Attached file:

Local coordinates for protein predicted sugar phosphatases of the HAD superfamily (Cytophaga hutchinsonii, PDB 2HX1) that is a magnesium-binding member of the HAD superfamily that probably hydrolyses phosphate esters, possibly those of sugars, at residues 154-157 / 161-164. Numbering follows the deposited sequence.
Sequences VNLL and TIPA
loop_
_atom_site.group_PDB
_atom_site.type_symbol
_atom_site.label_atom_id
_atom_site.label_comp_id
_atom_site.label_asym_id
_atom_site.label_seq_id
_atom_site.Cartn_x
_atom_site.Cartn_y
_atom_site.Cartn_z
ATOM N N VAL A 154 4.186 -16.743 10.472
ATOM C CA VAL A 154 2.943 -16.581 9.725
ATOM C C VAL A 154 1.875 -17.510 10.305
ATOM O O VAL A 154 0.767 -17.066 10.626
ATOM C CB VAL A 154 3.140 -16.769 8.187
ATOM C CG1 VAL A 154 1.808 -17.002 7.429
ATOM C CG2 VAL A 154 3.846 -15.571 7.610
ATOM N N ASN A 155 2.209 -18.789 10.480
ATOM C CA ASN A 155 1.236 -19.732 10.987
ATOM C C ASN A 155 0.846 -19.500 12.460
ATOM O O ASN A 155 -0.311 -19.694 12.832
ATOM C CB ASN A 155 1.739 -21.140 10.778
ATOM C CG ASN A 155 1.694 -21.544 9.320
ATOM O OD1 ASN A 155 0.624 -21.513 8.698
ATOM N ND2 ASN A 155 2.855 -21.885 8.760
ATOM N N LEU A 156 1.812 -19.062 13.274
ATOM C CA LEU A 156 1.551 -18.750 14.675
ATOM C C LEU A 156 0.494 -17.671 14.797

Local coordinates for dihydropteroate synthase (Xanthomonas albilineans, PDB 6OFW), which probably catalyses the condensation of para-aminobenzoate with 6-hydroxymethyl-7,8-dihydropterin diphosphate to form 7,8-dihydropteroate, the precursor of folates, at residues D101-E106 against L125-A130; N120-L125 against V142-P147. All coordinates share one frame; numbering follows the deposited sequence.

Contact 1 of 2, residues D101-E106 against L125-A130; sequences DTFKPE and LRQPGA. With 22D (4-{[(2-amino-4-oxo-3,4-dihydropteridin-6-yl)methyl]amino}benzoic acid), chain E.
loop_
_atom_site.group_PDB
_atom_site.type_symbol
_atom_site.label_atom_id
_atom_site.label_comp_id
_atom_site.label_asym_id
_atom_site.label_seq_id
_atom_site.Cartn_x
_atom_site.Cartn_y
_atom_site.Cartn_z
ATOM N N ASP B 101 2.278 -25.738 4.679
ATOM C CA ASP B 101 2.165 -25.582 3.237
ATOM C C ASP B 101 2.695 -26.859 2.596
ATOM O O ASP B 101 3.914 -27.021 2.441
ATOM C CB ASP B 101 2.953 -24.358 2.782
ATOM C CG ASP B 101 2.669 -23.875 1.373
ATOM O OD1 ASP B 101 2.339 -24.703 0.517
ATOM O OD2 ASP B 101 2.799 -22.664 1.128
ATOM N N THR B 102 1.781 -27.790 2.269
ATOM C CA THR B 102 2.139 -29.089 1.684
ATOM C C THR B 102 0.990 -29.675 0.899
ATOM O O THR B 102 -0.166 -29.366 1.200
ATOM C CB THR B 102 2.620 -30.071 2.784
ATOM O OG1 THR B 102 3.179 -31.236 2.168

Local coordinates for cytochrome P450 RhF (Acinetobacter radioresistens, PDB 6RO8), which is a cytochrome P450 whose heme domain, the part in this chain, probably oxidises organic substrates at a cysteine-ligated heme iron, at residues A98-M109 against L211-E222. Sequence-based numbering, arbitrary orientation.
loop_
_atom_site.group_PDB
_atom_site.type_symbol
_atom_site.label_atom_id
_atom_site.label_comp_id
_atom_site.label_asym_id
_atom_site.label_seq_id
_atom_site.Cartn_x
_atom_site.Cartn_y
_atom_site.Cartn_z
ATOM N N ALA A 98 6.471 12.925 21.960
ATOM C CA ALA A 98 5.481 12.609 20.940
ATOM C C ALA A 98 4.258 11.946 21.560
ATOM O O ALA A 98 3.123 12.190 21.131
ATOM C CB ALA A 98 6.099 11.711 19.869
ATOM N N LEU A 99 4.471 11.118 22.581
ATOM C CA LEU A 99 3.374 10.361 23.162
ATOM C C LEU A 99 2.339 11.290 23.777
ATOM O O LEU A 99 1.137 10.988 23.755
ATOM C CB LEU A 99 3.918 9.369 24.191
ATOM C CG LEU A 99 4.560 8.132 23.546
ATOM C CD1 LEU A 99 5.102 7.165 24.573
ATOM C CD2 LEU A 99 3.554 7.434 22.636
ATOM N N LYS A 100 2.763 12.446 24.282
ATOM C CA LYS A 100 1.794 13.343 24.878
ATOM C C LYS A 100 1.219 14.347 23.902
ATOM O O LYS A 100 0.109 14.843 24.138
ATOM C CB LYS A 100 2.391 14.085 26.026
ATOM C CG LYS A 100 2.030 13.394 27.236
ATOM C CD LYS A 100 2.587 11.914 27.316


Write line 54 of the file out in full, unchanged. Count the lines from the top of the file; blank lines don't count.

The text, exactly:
ATOM O O THR B 102 -0.166 -29.366 1.200